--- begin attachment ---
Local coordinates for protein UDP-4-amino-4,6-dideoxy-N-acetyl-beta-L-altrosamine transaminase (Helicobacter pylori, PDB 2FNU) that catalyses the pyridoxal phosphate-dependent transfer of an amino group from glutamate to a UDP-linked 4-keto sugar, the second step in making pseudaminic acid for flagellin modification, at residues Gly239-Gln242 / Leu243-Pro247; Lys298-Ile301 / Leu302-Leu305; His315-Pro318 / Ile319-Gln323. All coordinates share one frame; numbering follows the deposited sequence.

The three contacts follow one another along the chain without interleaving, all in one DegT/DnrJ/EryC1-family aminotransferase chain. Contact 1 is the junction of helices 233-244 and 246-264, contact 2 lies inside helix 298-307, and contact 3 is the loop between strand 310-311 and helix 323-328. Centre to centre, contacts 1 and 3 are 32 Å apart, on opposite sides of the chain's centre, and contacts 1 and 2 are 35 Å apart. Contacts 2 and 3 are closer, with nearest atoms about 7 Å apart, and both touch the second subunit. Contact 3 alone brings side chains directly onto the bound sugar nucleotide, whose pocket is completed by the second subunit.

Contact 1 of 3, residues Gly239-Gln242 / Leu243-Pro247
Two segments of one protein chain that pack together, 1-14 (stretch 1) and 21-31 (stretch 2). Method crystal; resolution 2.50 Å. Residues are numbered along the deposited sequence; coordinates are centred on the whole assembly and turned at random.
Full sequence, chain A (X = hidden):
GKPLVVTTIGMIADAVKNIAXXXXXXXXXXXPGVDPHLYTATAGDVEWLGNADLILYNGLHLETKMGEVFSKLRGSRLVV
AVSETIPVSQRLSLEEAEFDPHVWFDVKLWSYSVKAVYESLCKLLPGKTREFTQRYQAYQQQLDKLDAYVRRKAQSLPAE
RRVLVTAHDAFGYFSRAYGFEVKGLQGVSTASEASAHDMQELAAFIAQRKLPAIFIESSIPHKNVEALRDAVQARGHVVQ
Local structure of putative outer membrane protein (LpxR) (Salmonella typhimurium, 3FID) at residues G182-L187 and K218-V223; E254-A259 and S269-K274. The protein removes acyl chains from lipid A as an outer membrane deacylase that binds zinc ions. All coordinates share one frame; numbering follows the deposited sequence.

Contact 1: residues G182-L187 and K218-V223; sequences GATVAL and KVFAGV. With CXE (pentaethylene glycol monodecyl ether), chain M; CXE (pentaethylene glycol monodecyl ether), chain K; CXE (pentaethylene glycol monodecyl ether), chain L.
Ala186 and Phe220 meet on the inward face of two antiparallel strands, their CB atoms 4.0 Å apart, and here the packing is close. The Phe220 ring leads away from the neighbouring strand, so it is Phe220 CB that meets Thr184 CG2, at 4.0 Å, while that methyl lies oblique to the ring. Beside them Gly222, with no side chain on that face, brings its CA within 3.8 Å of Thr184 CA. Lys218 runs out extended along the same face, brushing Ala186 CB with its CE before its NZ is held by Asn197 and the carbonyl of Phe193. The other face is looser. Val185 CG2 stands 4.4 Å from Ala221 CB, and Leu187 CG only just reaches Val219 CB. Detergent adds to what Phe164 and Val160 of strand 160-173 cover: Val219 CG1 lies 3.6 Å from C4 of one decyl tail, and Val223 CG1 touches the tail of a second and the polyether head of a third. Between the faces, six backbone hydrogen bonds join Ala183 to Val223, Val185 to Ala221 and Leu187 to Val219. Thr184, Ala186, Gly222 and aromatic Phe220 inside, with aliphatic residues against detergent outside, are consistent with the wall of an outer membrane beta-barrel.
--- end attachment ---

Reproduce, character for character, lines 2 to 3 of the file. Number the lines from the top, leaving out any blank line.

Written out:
The three contacts follow one another along the chain without interleaving, all in one DegT/DnrJ/EryC1-family aminotransferase chain. Contact 1 is the junction of helices 233-244 and 246-264, contact 2 lies inside helix 298-307, and contact 3 is the loop between strand 310-311 and helix 323-328. Centre to centre, contacts 1 and 3 are 32 Å apart, on opposite sides of the chain's centre, and contacts 1 and 2 are 35 Å apart. Contacts 2 and 3 are closer, with nearest atoms about 7 Å apart, and both touch the second subunit. Contact 3 alone brings side chains directly onto the bound sugar nucleotide, whose pocket is completed by the second subunit.

Contact 1 of 3, residues Gly239-Gln242 / Leu243-Pro247